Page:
Myanmar ships over 112,000 tonnes of various pulses as of 29 Oct

various pulses sskm

Myanmar conveyed US$96 million worth of 112,367.68 tonnes of various pulses to foreign trade partners as of 29 October in the current mini-budget period (October 2021-March 2022), according to statistics released by the Ministry of Commerce.
More than two million tonnes of various pulses and beans were delivered to foreign markets in the previous financial year 2020-2021 (October 2020-September 2021), with an estimated value of US$1.57 billion, the Commerce Ministry’s data indicated.
During last FY, the country shipped $966.4 million worth of 1.24 million tonnes of pulses and beans to foreign markets through the sea route, and $604.3 million valued at 786,920 tonnes were sent to the neighbouring countries through land borders.
During the FY 2019-2020 ended September 30, the country delivered 1.6 million tonnes with an estimated value of $1.195 billion. This being so, the pulses and beans exports grew year over year.
India is the main buyer of Myanmar beans, especially black beans, green grams and pigeon peas. Besides India, Myanmar’s beans are purchased by Bangladesh, Pakistan, Nepal, UAE, Malaysia, Indonesia, China (Taipei), Japan, and European countries. But, the volume of demand by those countries is small, according to the domestic beans market.
The prices of pulses and beans drop tracking the Kyat revaluation on US dollar in the local forex market in late October, according to the traders from the Bayintnaung Commodity Wholesale Centre.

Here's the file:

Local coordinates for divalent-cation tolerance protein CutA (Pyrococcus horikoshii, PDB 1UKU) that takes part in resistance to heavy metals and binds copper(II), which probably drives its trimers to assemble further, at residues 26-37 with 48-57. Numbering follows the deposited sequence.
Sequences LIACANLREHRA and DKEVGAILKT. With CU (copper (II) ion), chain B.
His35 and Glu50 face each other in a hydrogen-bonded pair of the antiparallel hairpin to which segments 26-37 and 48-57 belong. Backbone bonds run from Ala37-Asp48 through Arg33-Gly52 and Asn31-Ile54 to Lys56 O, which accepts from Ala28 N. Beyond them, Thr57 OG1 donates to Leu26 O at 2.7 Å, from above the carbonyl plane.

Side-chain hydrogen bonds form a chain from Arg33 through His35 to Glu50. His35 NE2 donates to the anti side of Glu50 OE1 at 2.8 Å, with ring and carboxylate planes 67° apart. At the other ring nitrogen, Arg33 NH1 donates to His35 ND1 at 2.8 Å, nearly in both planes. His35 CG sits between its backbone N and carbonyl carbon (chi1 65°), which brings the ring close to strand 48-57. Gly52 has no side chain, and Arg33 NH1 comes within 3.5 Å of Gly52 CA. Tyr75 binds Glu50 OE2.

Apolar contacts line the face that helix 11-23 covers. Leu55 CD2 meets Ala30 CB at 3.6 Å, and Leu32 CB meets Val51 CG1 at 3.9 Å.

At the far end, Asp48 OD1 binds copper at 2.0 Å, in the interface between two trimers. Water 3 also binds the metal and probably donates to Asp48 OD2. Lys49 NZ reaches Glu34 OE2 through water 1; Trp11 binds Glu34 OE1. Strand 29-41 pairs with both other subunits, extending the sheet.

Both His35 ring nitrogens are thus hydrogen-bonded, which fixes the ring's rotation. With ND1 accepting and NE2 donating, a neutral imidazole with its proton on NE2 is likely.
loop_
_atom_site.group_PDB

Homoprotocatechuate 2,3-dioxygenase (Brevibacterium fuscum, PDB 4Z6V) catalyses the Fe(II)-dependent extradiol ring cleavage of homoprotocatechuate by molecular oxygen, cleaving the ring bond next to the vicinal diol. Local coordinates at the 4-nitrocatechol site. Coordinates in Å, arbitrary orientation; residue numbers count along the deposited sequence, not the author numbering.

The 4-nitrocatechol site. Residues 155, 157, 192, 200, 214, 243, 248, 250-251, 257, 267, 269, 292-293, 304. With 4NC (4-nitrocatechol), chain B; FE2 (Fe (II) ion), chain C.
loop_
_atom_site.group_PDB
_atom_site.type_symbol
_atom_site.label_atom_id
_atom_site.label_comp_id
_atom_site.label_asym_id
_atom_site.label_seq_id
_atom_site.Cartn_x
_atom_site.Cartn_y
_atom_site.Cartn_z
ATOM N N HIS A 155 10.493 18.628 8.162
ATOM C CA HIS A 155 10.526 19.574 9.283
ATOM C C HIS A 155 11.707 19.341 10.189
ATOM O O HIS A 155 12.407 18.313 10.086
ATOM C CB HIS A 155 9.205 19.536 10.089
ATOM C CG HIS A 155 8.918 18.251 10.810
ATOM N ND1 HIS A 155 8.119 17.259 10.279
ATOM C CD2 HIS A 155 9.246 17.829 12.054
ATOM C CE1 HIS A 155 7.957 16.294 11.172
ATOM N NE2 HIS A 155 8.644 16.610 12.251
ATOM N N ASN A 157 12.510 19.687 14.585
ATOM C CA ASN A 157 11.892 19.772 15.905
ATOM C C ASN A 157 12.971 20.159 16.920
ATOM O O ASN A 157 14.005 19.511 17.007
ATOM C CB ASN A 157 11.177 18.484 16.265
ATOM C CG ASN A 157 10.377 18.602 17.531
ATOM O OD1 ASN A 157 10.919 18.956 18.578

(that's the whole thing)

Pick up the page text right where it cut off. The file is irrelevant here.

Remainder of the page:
The price of black gram hit an all-time high of K2 million per tonne on 29 September following Kyat weakening against the US dollar. At present, the exchange rate of a US dollar dipped below K2,000. The price of black beans (Fair Average Quality) plummeted to K1.4 million per tonne. Similarly, the price of pigeon peas decreased slightly to K1.18 million per tonne.
India set an import quota on beans including black gram and pigeon peas starting from 2017. Myanmar earlier had to export black bean and pigeon peas under the quota system and limit period.
On 15 May 2021, India’s Ministry of Agriculture and Farmers Welfare approved not only black gram but also other pulses being imported from Myanmar that have the bill of lading up to October-end 2021, with relaxations of conditions regarding clearance consignment up to 30 November 2021.
According to this statement, the previous notifications dated 19 March 2021 and 26 March 2021 were cancelled.
Additionally, Myanmar can export 250,000 tonnes of black gram (urad) and 100,000 tonnes of pigeon peas under the G-to-G (government to government) pact during the April-March period between the 2021-2022 financial year and the 2025-2026FY, as per the Memorandum of Understanding between the Ministry of Commerce and India’s counterpart signed on 18 June.
At present, the demand for green gram slips due to border trade restrictions amid the COVID-19, with an estimated value of around K125,000 per three-basket bag.
Myanmar’s agriculture sector is the backbone of the country’s economy and it contributes to over 30 per cent of Gross Domestic Products. The country primarily cultivates paddy, corn, cotton, sugarcane, various pulses and beans. Its second-largest production is the pulses and beans, counting for 33 per cent of agro products and covering 20 per cent of growing acres. Among them, black beans, pigeon peas and green grams constitute 72 per cent of bean acreage. Other beans, including peanut, chickpea, soybean, black-eyed beans, butter beans and rice beans are also grown in the country. – KK/GNLM

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